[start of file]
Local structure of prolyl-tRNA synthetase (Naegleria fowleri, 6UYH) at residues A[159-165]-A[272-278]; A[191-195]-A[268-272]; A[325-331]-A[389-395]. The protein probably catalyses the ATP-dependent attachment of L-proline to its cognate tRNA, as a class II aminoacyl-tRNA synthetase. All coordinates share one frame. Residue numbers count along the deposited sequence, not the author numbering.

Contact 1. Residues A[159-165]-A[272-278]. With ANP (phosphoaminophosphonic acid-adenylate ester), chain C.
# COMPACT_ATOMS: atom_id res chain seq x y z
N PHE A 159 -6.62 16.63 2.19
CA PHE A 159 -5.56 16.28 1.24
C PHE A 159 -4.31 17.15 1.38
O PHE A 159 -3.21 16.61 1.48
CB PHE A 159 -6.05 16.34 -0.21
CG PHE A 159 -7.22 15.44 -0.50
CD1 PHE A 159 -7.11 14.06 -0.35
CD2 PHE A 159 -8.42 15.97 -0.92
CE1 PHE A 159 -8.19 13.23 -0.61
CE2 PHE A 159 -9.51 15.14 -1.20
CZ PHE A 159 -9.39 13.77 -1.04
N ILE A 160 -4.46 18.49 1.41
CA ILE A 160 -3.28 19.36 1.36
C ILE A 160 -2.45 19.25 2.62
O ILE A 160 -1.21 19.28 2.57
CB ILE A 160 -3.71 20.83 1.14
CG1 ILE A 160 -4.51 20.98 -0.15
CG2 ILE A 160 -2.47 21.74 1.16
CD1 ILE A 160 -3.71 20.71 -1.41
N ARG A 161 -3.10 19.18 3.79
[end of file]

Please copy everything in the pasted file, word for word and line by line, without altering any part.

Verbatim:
Local structure of prolyl-tRNA synthetase (Naegleria fowleri, 6UYH) at residues A[159-165]-A[272-278]; A[191-195]-A[268-272]; A[325-331]-A[389-395]. The protein probably catalyses the ATP-dependent attachment of L-proline to its cognate tRNA, as a class II aminoacyl-tRNA synthetase. All coordinates share one frame. Residue numbers count along the deposited sequence, not the author numbering.

Contact 1. Residues A[159-165]-A[272-278]. With ANP (phosphoaminophosphonic acid-adenylate ester), chain C.
# COMPACT_ATOMS: atom_id res chain seq x y z
N PHE A 159 -6.62 16.63 2.19
CA PHE A 159 -5.56 16.28 1.24
C PHE A 159 -4.31 17.15 1.38
O PHE A 159 -3.21 16.61 1.48
CB PHE A 159 -6.05 16.34 -0.21
CG PHE A 159 -7.22 15.44 -0.50
CD1 PHE A 159 -7.11 14.06 -0.35
CD2 PHE A 159 -8.42 15.97 -0.92
CE1 PHE A 159 -8.19 13.23 -0.61
CE2 PHE A 159 -9.51 15.14 -1.20
CZ PHE A 159 -9.39 13.77 -1.04
N ILE A 160 -4.46 18.49 1.41
CA ILE A 160 -3.28 19.36 1.36
C ILE A 160 -2.45 19.25 2.62
O ILE A 160 -1.21 19.28 2.57
CB ILE A 160 -3.71 20.83 1.14
CG1 ILE A 160 -4.51 20.98 -0.15
CG2 ILE A 160 -2.47 21.74 1.16
CD1 ILE A 160 -3.71 20.71 -1.41
N ARG A 161 -3.10 19.18 3.79